How to Save More When Shopping for Furniture
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Published by TOP4 Team
The furniture that you start out with is likely to be a mixture of items you already own, those passed on by well-meaning friends and relatives, junk shop boot fair finds, and brand new purchases.
Once you’ve begun to weave your own look with colours, shapes, and surfaces, it’s easy to spoil the overall effect by amassing a collection of ill-assorted bits and pieces that (if you’re honest about it), you’ve taken on board largely because they’re sturdy and serviceable – and possibly cheap or even free.
However, the cost is high in terms of creating style and atmosphere, especially since you can easily get by at first with just somewhere to sleep, a comfortable place to relax (even if it’s simply a selection of squashy cushions piled up on the floor), a table to write and serve meals on, and some basic provision for storage.
Everything else can be added gradually as you discover what you need and find (or are able to afford) the things you really love.
Explore the options
Even if your rooms are small, don’t be afraid to use large pieces of furniture. One or two dramatic items – a sofa or table that spans one end of a narrow room, perhaps, or a huge chest of drawers that fills a wide alcove – make a bold and stylish impression, as well as being hugely useful.
Be careful, too, of apparently ingenious dual purpose designs: coffee tables that can be converted into dining tables; stools that open out into single beds and cupboards containing fold – down work surfaces, for example. They are only worthwhile if the item in question performs all of its functions efficiently, it is easy to operate, and you aren’t planning to put through its paces every day.
Buy second hand items
Ferreting through junk shops, flea markets, and charity shops is one of the great joys of furnishing your first home, and if you become hooked on this particular pursuit, it is likely to remain a lifelong pleasure.
When it comes to furniture, look for solidly constructed items in classic shapes or quirkily styled in a way that suits your look. Don’t worry too much about broken handles, loose joints or scratched paint – these things are fairly easy and inexpensive to put right once you get them home.
Beware of woodworm: a sprinkling of small holes in any piece of timber should put you immediately on your guard. Either pass it up or make sure it’s been treated properly before you give it house room.
Flexibility and function
Try to clear your mind of any furnishing preconceptions you may already have and look at every piece that appeals to you with a fresh eye. For example, apart from storing socks and sweaters in the bedroom, a chest of drawers can be used to hold paperwork, CD collections, videos or DVDs and board games in the living room; household linen, utensils and small items of equipment in the kitchen; gloves, scarves, bags and hats in the hall, or even toiletries for clean towels in the bathroom.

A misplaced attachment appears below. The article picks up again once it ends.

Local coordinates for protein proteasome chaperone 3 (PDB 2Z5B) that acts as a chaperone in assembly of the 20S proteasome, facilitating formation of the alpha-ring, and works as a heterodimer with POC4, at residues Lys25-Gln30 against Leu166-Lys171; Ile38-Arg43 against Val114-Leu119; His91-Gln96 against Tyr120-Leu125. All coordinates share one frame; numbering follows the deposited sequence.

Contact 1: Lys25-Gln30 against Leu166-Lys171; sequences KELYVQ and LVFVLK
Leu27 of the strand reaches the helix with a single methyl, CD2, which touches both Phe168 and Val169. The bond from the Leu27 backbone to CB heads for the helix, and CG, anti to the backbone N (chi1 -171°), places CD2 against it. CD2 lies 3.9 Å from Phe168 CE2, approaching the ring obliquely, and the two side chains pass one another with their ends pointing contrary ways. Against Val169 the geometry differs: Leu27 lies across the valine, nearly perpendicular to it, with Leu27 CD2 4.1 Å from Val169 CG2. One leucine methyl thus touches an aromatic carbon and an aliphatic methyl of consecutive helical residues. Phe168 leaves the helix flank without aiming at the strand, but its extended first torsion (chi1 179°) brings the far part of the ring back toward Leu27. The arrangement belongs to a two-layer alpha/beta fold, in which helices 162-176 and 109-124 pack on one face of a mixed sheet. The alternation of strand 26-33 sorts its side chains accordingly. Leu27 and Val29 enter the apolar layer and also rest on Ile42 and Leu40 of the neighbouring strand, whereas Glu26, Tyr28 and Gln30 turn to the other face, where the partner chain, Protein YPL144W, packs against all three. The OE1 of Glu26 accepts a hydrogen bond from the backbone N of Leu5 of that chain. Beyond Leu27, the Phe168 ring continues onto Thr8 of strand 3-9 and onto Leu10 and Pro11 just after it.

Although this way of thinking opens up a whole area of decorative exploration, it can be taken too far. For example, unspeakable acts of vandalism include turning heirloom jugs or vases into lamp bases and drilling holes in an antique cabinet to accommodate a television set and VCR.
As well as searching through markets and junk shops things that inspire you, widen your shopping base to take in office furnishes (look out filing and storage cabinets, plans chests, occasional chairs and folding tables); catering suppliers (for shelving units and hanging racks, as well as china, glass and utensils); shop filters (for clothing rails, cupboards, mirrors and funky display gear), and hospital equipment specialists (for trolleys and folding metal-framed screens).
These industrial designs often offer classic appeal and solid practicality at considerably lower prices than you’ll ever see in trendy furnishing stores.
If you live anywhere near an architectural salvage yard, make a point of dropping in on a regular basis to see what’s available. Apart from structural items such as interesting doors and period fireplaces, many of them also carry a fascinating assortment of furnishing treasures all rescued from about-to-be-demolished banks, shops, office buildings, theatres, schools, hospitals and ancient churches, as well as residential properties.
The rule of thumb is don’t be a snob when it comes to shopping for home furniture. That $700 dining set at the shop might cost half price at the flea market or junk shop; and with a few retouches would already look as good as new.
For more shopping tips check out our Buyer's Guide.